Pedraza v. State , 562 S.W.2d 259 ( 1978 )


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  • 562 S.W.2d 259 (1978)

    Manuel PEDRAZA, Appellant,
    v.
    The STATE of Texas, Appellee.

    No. 57257.

    Court of Criminal Appeals of Texas, Panel No. 2.

    February 22, 1978.

    Charles W. Fairweather, Amarillo, for appellant.

    Dale Summa, County Atty., Stratford, for the State.

    Before ONION, P. J., and DOUGLAS and ODOM, JJ.

    OPINION

    ODOM, Judge.

    This is a probation revocation case.

    Appellant contends:

    "The trial court erred in entering an order revoking appellant's probation inasmuch as the purported order placing appellant on probation initially was void for the reason that it attempted to place appellant on probation for a period in excess of the maximum punishment prescribed by law for the offense for which appellant was placed on probation."

    The record shows that on November 3, 1976, appellant was convicted for the misdemeanor offense of assault under V.T.C.A., Penal Code Sec. 22.01(a)(1), and was placed on probation for two years. On June 27, 1977, a motion to revoke probation was filed alleging, among other things, that the appellant committed the offense of driving while intoxicated on April 9, 1977, and was found guilty of that offense on June 1, 1977. On June 29, 1977, a hearing was conducted wherein the court held that the appellant had violated his terms and conditions of probation in that he did commit the offense of driving while intoxicated as set out in the motion.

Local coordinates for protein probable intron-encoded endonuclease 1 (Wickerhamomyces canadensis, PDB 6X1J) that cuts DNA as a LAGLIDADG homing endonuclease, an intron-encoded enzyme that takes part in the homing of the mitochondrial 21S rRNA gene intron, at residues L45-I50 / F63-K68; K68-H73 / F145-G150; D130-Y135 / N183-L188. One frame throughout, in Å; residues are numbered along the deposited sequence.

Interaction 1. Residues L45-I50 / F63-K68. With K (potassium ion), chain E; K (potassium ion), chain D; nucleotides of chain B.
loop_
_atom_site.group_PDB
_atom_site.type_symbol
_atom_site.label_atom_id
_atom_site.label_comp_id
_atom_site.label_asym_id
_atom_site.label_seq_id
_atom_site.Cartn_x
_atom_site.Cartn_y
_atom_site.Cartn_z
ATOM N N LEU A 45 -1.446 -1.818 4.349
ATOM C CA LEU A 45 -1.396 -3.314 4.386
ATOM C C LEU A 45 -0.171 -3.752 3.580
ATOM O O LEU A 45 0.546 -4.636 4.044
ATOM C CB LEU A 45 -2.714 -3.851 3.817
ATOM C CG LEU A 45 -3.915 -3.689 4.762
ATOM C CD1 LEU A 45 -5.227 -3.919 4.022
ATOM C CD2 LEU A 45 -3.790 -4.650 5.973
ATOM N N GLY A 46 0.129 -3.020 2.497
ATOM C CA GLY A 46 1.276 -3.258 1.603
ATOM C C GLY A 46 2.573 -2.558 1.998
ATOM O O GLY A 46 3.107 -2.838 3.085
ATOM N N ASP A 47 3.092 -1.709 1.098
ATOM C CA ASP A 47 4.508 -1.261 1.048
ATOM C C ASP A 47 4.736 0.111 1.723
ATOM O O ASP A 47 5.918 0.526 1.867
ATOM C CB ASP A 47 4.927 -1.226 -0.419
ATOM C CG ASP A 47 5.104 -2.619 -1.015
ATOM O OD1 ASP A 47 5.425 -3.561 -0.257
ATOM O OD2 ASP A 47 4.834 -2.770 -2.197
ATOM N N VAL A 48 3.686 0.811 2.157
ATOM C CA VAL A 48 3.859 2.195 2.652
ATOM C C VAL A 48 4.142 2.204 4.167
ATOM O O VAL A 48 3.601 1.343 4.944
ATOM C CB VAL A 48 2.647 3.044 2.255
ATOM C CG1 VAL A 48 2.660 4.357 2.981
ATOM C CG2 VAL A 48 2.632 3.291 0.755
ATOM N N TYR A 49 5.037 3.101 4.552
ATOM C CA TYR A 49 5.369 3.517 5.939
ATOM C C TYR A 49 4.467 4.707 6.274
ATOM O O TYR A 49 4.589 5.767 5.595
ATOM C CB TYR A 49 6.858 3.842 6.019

It was improper to place appellant on probation for a two year term, since the maximum term for the offense for which he was convicted was one year. Article 42.13, Sec. 3(b), V.A.C.C.P., allows imposition of a probationary term in excess of the actual punishment assessed, but not in excess of *260 the maximum term of confinement allowable for the offense.

    Appellant argues the order placing him on probation was void ab initio. We hold the order was void only to the extent it purported to subject appellant to probationary supervision beyond the time authorized by law. This is not review of an improper assessment of punishment in a sentence that is indefinite or unauthorized in its directions to the executive authority charged with execution of sentence, such as would require reassessment of punishment before the executive would have a lawful order clearly directing him in the punishment to be imposed. See, e. g., Ex parte Hill, Tex. Cr.App., 528 S.W.2d 125; Ex parte Washington, Tex.Cr.App., 557 S.W.2d 308; Ex parte White, Tex.Cr.App., 538 S.W.2d 417; Tyra v. State, Tex.Cr.App., 534 S.W.2d 695; Green v. State, Tex.Cr.App. 555 S.W.2d 738. Probation is not such an assessment of punishment; it suspends punishment and is in the nature of clemency. See, Art. 4, Sec. 11-A, Tex.Const.; Lechuga v. State, Tex. Cr.App., 532 S.W.2d 581. When probation is granted, the probationer is under the supervision of the court granting probation. Art. 42.13, Sec. 5(a), V.A.C.C.P.; cf. Art. 42.12, Sec. 3, V.A.C.C.P.

    The probationary period runs continuously until it expires. See, Nicklas v. State, Tex.Cr.App., 530 S.W.2d 537; Ex parte Miller, Tex.Cr.App., 552 S.W.2d 164. Had the maximum period of probation to which appellant could lawfully be subjected (one year) expired prior to the violation and revocation of his probation, a different situation would be presented. See Nicklas v. State, supra. Here, probation was granted on November 3, 1976, and consequently, any violation of its terms and conditions after November 3, 1977, could not support a revocation order. However, the date of the motion to revoke was June 27, 1977, which was clearly within the one year term, and the offense for which probation was revoked occurred on April 9, 1977, also within the term. We find no error constituting an abuse of discretion by the supervising court. Furthermore, the order revoking appellant's probation recites:

    "[T]he defendant was placed on probation for a period of two (2) years (which period was incorrect and should have been for a period of one (1) year, the court finding that it was his intention at that time to make the term of probation the longest time legally permissible, to wit, one year) ..."

    The court acted within its power when it revoked appellant's probation.

    The judgment is affirmed.